I have always hated the technical interview process, mostly because I don’t enjoy practicing Leetcode problems.
It is one of those dumb things in college that if you don’t do it, others will get ahead of you. If you want to secure those “prestigious internships”, you have to grind Leetcode.
Convincing myself to grind Leetcode was hard. It was hard to accept that life is unfair. Why do I need to do something I don’t like to get something I want? In one of my technical interviews during my freshman year, as an icebreaker, the interviewer asked if I like algorithms. I told him to his face that I hated algorithms. I also made sure to mention that I believed all technical interviews were a waste of time. I didn’t get the job. Not too surprising!
Today, I am a fourth-year student about to graduate. Not too long ago, I was on the phone chatting with a younger friend who was worried about his upcoming internship search. He asked me for advice because he thinks I am an expert at internship hunting. And of course, being extremely flattered, I told him to grind Leetcode.
Pretty ironic right? Not to mention that the young lad also hates practicing Leetcode questions. He prefers building side projects, code that makes a real-life impact.
I told him, like how the seniors told me back in the days: life is hard; there is no shortcut; now go home and grind Leetcode.
Did I change my mind? Not really. I still think grinding Leetcode is dumb. But it is a necessary evil until companies realize it is dumb. The good news is that many companies have already revamped their SWE hiring process.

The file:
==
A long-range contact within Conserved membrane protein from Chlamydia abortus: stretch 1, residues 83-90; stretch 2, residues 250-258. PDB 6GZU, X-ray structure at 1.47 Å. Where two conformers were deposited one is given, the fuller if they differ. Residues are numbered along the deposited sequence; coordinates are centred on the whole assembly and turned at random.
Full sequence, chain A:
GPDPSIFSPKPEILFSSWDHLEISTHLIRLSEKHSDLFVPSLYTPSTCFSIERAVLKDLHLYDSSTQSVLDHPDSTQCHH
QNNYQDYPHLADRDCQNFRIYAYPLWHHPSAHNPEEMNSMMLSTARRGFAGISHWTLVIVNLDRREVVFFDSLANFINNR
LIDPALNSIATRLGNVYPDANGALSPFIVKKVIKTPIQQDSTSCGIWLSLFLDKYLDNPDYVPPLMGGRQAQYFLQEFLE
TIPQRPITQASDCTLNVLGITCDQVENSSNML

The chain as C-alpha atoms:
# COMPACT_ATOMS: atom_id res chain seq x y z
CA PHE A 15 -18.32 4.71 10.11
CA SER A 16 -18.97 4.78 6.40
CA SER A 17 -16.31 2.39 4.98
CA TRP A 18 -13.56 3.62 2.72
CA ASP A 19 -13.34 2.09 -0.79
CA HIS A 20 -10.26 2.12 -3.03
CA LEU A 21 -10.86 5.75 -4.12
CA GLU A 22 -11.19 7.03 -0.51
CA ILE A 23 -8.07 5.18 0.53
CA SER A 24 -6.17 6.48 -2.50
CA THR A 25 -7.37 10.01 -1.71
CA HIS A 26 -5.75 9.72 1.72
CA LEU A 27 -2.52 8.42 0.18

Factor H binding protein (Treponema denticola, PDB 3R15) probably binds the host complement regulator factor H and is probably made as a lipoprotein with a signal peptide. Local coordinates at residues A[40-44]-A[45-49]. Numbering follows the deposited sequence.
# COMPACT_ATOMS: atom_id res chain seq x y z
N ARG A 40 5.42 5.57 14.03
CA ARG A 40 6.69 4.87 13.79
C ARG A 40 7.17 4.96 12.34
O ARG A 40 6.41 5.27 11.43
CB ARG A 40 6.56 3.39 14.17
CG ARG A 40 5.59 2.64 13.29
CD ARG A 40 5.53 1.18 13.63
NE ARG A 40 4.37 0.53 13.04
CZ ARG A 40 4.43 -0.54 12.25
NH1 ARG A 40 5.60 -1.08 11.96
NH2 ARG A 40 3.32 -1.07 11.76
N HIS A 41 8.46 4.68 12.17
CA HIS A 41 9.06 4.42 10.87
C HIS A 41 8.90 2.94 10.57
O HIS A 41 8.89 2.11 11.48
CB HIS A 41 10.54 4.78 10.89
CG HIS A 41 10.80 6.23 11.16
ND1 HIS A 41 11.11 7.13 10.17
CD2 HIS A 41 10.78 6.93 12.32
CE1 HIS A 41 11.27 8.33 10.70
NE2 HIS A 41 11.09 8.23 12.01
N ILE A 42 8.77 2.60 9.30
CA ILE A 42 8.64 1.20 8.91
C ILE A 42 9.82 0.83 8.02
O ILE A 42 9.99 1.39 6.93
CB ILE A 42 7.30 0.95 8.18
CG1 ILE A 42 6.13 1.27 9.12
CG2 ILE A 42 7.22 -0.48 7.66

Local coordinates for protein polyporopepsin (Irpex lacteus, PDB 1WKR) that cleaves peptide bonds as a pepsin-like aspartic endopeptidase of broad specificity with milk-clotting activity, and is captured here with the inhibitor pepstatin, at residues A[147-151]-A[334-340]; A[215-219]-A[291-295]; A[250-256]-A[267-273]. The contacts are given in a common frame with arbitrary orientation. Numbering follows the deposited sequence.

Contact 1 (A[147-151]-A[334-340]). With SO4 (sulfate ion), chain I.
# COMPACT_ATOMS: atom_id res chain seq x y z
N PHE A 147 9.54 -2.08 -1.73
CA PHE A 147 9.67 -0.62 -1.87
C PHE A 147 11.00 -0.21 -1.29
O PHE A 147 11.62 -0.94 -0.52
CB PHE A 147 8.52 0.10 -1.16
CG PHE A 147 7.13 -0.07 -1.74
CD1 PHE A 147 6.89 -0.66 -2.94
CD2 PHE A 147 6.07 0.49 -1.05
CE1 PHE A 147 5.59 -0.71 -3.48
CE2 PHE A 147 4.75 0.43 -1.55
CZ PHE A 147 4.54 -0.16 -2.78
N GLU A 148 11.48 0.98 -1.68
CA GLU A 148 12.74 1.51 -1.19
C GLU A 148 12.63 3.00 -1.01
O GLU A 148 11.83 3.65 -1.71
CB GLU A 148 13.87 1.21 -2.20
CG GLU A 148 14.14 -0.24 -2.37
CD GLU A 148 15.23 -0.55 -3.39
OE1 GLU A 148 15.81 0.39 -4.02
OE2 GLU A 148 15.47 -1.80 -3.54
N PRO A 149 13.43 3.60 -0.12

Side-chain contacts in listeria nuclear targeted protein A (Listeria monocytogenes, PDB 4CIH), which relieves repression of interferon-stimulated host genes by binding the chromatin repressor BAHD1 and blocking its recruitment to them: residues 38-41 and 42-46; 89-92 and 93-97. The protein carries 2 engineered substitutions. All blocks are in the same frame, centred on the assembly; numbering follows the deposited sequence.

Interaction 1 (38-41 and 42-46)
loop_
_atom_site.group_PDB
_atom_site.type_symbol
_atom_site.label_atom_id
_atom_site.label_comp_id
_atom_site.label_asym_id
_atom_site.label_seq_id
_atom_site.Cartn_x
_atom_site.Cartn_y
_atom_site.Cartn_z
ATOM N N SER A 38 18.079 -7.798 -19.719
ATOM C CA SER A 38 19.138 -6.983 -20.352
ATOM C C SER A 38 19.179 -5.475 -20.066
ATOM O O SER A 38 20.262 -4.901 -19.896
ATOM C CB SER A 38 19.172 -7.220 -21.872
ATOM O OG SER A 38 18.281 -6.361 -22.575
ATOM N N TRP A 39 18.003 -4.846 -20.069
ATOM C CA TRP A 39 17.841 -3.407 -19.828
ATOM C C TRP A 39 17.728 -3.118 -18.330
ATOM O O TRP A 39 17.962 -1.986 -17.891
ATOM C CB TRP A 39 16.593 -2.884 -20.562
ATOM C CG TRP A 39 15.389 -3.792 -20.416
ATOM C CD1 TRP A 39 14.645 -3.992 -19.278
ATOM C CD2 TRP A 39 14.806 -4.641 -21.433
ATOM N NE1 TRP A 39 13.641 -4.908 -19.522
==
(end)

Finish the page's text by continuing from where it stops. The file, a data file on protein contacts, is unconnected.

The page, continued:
Coding is about translating one’s thought process into code. In the real world, software engineers translate business logic (what they want the computer to do) into maintainable and performant code. The purpose of whiteboard interviews is to ensure that the candidate knows how to do this translation. They give you a specification in the form of a programming puzzle. Then, you translate it into code.
Here is an example of a successful whiteboard interview from the candidate’s perspective
- Understand the programming puzzle
- Come up with an algorithm to solve the puzzle
- Implement the algorithm (translate thoughts into code)
In my opinion, only the third step somewhat reflects one’s real-world programming skills. Grinding Leetcode will help you to be good at all three steps. However, being good at the first two steps is not very useful for most software engineering roles.
So, should you grind Leetcode?
I might be wrong, but here are my two cents. I believe that every student interested in pursuing a software engineering career should do at least one internship at a “big shop” (Facebook, Google, Microsoft, Amazon, Apple, etc). At these companies, you will see what good looks like: world-class developer tools, mature product development process, rigorous performance review framework, etc. If those companies conduct Leetcode-style interviews, you should grind Leetcode. As of now, both Facebook and Google ask Leetcode-style questions in their software engineering internship interviews. If you want to work there, you should grind Leetcode.
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